The Mountain Hardwear Kelvinator Jackets Review: Chilly Temps Await!

There isn’t any insulative material quite as warm and comfortable as down. Unfortunately using down has one major downside- it naturally can’t repel moisture. Mountain Hardwear created Q.Shield, incredible insulation using a combination of down and water-resistant technology.

Every outdoor enthusiast that ventures out in chilly temps needs a high-quality down-style jacket for warmth. Rather than going with a traditional down puffer, step up your game with the Kelvinator jackets. Not only will them keep you warm but also dry.

If you’ve been looking for a new jacket to add to your closet or are tired of having to add a waterproof shell over your current down jacket, take a peek at this line.

Specs and Features of the Kelvinator Jackets

Before getting into the pros and cons of these jackets, here is a rundown of the details. First off, the Kelvinator line has 3 different jackets:

  • Men’s Original:
    • Available in sizes S to XXL
    • Color options – Golden Brown, Black, Hardwear Navy/Rocket and Shark/Titanium
    • Average weight – 1 lb 2 oz
    • Insulation – 234 grams Q.Shield 650 fill
    • Back length – average 29″
  • Men’s Hooded:
    • Available in sizes S to XXL
    • Color options – Same as the original + Dark Compass
    • Average weight – 1 lb 1 oz
    • Insulation – 271 grams Q.Shield 650 fill
    • Back length – average 29″
  • Women’s Hooded:
    • Available in sizes XS to XL
    • Color options – Northern Lights/Teal Green, Orange Zest/Deep Blush and Black/Phantom Purple
    • Average weight – 1 lb 4 oz
    • Insulation – 214 grams Q.Shield 650 fill
    • Back length – average 27″

Features that apply to the Kelvinator line as a whole include:

  • Jacket made of 20 denier ripstop nylon
  • 650 fill Q.Shield Down insulation resists water while maintaining maximum warmth and loft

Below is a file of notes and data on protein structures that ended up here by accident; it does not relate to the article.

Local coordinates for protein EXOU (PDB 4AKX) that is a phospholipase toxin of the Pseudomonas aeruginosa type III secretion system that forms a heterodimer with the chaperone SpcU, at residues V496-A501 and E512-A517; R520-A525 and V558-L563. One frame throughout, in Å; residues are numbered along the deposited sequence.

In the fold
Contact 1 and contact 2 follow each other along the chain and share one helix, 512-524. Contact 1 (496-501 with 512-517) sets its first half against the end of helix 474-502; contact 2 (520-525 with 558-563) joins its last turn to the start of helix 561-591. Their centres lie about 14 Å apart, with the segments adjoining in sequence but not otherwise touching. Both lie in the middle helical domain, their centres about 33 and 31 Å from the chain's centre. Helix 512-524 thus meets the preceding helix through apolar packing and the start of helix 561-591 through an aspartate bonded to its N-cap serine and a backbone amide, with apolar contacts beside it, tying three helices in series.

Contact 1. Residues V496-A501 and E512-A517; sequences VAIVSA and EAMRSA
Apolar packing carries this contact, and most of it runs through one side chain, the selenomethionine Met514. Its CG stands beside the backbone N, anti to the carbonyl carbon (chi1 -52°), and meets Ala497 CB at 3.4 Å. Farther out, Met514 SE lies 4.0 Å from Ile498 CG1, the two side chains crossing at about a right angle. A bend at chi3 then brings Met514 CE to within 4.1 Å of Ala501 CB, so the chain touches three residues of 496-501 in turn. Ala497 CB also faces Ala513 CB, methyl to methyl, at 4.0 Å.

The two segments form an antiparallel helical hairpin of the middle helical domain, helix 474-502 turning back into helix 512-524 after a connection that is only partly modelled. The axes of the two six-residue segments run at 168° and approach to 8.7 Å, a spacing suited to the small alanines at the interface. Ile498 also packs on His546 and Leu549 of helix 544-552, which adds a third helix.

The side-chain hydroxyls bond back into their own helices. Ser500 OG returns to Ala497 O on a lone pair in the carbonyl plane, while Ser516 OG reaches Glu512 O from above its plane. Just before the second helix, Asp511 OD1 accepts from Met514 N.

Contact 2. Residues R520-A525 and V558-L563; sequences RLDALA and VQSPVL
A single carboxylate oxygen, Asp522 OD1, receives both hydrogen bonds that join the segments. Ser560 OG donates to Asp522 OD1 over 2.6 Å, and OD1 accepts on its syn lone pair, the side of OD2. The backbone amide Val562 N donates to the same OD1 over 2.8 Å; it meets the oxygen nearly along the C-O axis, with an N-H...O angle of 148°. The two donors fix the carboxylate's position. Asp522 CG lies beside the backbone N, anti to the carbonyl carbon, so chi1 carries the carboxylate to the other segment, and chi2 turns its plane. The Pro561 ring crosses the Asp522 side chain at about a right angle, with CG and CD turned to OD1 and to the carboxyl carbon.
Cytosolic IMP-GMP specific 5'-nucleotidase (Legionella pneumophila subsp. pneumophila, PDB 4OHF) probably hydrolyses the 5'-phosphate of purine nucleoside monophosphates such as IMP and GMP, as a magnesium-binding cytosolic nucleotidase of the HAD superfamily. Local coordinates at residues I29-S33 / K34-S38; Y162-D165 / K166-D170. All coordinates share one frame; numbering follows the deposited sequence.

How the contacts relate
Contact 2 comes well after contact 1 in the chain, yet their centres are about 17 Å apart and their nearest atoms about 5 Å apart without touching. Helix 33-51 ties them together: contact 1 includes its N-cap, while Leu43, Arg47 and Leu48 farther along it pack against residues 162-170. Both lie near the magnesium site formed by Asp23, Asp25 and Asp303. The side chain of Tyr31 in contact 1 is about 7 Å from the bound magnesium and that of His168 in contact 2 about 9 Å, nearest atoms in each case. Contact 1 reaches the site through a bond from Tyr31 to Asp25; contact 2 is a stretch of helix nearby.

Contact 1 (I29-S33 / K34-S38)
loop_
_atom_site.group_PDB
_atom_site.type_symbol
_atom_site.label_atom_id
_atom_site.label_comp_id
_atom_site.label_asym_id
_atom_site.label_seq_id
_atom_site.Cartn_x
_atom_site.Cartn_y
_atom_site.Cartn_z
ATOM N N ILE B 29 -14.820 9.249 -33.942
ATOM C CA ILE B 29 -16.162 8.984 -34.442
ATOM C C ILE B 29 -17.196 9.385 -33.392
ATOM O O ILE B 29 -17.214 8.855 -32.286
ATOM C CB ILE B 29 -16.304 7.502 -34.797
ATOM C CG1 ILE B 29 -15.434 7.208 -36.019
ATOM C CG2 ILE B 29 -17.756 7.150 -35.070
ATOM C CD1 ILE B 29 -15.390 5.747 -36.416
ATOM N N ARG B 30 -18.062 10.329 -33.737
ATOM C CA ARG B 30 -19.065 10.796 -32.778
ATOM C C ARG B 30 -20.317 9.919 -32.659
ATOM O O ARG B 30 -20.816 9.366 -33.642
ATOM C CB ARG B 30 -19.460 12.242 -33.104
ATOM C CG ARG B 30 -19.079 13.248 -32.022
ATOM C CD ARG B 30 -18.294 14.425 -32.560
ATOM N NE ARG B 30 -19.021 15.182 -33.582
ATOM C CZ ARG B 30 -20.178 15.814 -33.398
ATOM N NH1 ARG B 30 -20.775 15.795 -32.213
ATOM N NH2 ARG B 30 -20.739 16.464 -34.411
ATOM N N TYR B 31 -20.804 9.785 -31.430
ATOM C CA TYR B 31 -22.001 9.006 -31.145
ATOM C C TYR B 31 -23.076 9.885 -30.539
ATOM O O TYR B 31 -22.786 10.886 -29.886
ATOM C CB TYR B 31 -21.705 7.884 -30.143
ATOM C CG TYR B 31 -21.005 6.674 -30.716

• Larger stitched baffles traps more heat than other styles
  • Cuffs and hood have elastic for blocking wind, rain and snow
  • Hood is insulated and low-profile
  • Jacket easily compresses and packs down into its own pocket
  • Dual hem drawcords
  • Handwarmer pockets
  • Standard jacket fit

The Kelvinator jackets are quite popular and can often be found for a reasonable price of around $200 or less, depending on jacket style and retailer. Even though the Kelvinator jackets aren’t the most high-tech pieces of outerwear, they perform amazingly well at trapping in heat while resisting moisture.

Advantages of the Kelvinator Jackets

Just going by the feature list alone, the Kelvinator line is obviously a true working jacket. There are a lot of reasons to buy a jacket from this line but the numerous benefits can be condensed down to three major selling points.

Incredibly Warm, Even in Wet Conditions

The Q.Shield down is certainly impressive. Mountain Hardwear took regular down and treated it with a DWR, or Durable Water Repellency, coating. If you compare a piece of regular down with Q.Shield down you can’t see the difference with your eyes. It performs just as well as regular down in terms of warm but has the major benefit of resisting moisture. Just keep in mind that this isn’t a rain jacket so don’t expect to stay dry in a downpour.

Lightweight and Compact

At under 2 lbs you really can’t beat how lightweight yet warm the Kelvinators are. These jackets feel like a feather when you’re wearing them and are great for when you need a down jacket that doesn’t feel cumbersome or too puffy. Active people will like how this jacket compresses down quite small and packs into its own pocket. You can easily throw this jacket into your backpack or daypack.